Despite criticisms, Beijing has been steadily gathering support for its "Belt and Road" initiative, which aims to weave a network of ports, bridges and power plants linking China with Africa, Europe and beyond.
Italian Premier Giuseppe Conte has pledged to sign a memorandum of understanding this week on supporting the initiative during a visit by Chinese President Xi Jinping, who has made it a signature policy of his administration.
Italy's involvement would give China a crucial inroad into western Europe and a symbolic boost in its economic tug-of-war with the United States.
Italy would be the first member of the G-7, a group of seven major economies that includes the United States, to join Belt and Road, following Portugal's embrace of the initiative in December. It appears to be driven partly by hopes that Chinese investment in Italy's ports might help revive the country's traditional role as a key link in trade between the East and West.
The Belt and Road program is a loosely defined umbrella for predominantly China-financed — and usually China-built — projects in more than 60 countries from the South Pacific through Asia to Africa and Europe.
As President Donald Trump squares off with China over trade and other issues, gaining Italy's support is a coup for Beijing.
"It's important for the Xi administration to show that you have Portugal and Italy, two well-known countries in western Europe breaking ranks with the western alliance in BRI," said Willy Lam, an adjunct professor of China studies at the Chinese University of Hong Kong.
China says some 150 countries have signed Belt and Road related agreements since the program's launch more than five years ago. A major conference is planned next month in Beijing, marking further expansion of the initiative.
Beijing has marketed the initiative as a way to give some of the world's neediest countries a leg up, helping them gain access to more trade and investment. But it also helps Chinese companies tap new markets for their products while, inevitably, helping Beijing amass greater global influence.
Some governments including the United States, Japan and India worry that Beijing is trying to build a China-centered sphere of influence that would undermine their own sway, pulling developing nations into so-called "debt traps," that would give China ever-more control over their territories and economies.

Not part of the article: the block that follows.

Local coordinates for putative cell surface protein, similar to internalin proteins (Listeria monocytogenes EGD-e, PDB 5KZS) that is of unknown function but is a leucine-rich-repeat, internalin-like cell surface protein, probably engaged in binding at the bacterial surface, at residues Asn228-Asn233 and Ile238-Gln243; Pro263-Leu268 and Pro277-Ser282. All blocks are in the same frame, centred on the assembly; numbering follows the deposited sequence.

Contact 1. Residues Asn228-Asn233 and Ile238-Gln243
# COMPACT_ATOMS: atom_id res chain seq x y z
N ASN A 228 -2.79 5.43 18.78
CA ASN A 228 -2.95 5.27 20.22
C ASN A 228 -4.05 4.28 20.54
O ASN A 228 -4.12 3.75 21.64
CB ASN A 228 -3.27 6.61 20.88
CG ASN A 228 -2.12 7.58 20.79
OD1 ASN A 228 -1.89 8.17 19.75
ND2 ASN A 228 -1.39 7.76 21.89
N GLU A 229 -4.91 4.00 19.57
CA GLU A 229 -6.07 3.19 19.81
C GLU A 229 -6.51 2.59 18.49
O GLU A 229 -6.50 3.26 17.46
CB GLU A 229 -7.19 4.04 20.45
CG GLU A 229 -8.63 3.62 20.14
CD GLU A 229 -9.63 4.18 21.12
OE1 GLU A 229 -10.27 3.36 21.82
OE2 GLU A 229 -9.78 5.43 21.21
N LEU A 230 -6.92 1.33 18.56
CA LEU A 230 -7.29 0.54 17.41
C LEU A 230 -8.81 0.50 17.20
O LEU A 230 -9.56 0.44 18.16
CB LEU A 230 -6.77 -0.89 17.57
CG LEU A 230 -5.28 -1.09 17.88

China already has made inroads in Eastern Europe through investments in railways, ports and steel mills. That's stirred fears of a growing divide within the 28-member European Union between its wealthier and poorer members. Some also worry Chinese-led projects might undercut the bloc's standards on transparency.
As the U.S. takes on long-standing complaints of Chinese intellectual property theft and unfair trade practices, a Chinese win in Italy could boost Beijing's arguments that it is ultimately a force for good in the global economy.
China's official position is that Belt and Road is solely an economic initiative with no political motives. Xi said in a speech late last year that even as China moves closer to the center of the world stage, it will never seek hegemony.
"The Belt and Road Initiative in nature is an economic strategy," said Chu Yin, a researcher at the Center for China and Globalization, a think tank in Beijing affiliated with the government and with the ruling Communist Party.
"China has no intention to become a global hegemon and nor does China have such an ability," he said.
Launched in 2013, the initiative is at heart a business venture, not aid. China wants to attract non-Chinese investors but that has happened only on a few of the hundreds of projects, which range from oil drilling in Siberia to construction of ports in Southeast Asia, railways in Eastern Europe and power plants in the Middle East.
The initiative has run into some roadblocks in the past year, as the Chinese economy cooled and the U.S. and others accused Beijing of saddling developing countries with too much debt. Some governments including Thailand, Tanzania, Sri Lanka and Nepal have scrapped, scaled back or renegotiated projects amid complaints that they are too costly and give too little work to local contractors
Last year, Malaysian Prime Minister Mahathir Mohamad canceled projects including a $20 billion railway he said his country cannot afford. And in 2017, December, Sri Lanka sold control of its port of Hambantota to a Chinese state-owned company after falling behind in repaying $1.5 billion in loans from Beijing.
Moritsugu contributed from Tokyo. Researcher Yu Bing in Beijing contributed to this story.